Monday, January 12, 2009


Over the years, I have been an inveterate marker-upper of my reading material. Using a pen and not a highlighter (I gave these up as an undergrad), I have underscored passages I thought deserved future attention and put "X's" in the margin to call attention to especially important ones. The more "X's," the more significant (more than three indicated mind-blowing).

My all time record is 10x, given to two, which follow:

And then he began to see the unbelievable magnitude of what man, when he gained the power to withstand and rule the world in terms of dialectic truths had lost. He had built empires of scientific capability to manipulate the phenomena of nature into
enormous manifestations of his own dreams of power and wealth —but for this he had exchanged an empire of equal magnitude: an understanding of what it is to be a part of the world and not an enemy of it.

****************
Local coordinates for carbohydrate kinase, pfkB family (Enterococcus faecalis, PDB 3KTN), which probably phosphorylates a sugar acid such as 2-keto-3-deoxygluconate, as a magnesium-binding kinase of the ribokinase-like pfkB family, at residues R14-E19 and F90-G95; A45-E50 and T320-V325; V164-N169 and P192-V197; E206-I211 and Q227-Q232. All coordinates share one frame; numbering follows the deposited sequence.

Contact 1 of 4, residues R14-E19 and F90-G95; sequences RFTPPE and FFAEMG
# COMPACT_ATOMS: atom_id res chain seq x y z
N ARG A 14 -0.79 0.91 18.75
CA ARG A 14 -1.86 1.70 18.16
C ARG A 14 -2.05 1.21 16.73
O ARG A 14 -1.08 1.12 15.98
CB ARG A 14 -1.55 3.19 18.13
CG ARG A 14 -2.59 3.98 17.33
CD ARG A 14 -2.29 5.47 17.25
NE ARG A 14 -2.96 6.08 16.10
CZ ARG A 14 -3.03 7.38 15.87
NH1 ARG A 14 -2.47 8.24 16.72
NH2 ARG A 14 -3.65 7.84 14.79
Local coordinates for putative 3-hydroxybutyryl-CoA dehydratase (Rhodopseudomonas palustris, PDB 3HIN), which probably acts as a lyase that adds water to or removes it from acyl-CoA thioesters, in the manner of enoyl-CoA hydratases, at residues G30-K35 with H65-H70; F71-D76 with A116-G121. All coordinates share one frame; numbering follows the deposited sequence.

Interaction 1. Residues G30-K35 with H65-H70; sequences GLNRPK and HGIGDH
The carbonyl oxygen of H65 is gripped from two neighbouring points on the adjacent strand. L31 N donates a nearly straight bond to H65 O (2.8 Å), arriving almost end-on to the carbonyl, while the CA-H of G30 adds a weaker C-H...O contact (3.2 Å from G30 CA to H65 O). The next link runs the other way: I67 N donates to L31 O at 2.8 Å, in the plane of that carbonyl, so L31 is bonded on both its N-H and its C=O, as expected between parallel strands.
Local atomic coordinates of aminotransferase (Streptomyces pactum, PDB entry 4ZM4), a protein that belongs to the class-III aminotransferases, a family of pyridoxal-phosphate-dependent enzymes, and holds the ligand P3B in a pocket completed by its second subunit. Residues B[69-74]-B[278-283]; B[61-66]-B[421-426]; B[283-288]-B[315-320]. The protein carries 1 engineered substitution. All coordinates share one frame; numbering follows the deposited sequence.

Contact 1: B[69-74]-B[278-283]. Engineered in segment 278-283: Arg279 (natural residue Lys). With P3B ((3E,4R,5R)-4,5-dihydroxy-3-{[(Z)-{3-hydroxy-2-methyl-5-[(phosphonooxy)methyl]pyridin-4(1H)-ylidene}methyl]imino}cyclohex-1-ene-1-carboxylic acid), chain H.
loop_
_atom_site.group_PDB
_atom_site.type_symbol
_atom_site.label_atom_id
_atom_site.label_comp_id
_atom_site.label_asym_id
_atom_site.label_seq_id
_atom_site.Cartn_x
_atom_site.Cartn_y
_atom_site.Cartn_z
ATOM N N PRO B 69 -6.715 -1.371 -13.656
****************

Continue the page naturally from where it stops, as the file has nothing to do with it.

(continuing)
--Robert Pirsig, Zen and the Art of Motorcycle Maintenance (377-78)

And round and round, the merely going round,
Until merely going round is a final good,
The way wine comes at a table in a wood.

And we enjoy like men, the way a leaf
Above the table spins its constant spin,
So that we look at it with pleasure, look

At it spinning its eccentric measure. Perhaps
The man-hero is not the exceptional monster,
But he that of repetition is most master.
--Wallace Stevens, "Notes Toward a Supreme Fiction" (Collected Poems, 405-406)

1 comment:

Variations On A Theme said...

I feel like an idiot, because I don't understand the Wallace Stevens poem.

Many people I know and respect adore Stevens, but I've never "gotten it." But before I took the Milton class with..(ooh, I forgot the professor's name) at MTSU, Paradise Lost was just a jumble of words. Then I understood it and fell in love with it.

I'd love to take a Wallace Stevens class - not just in order to feel like less of an idiot, but because I want to be enlightened.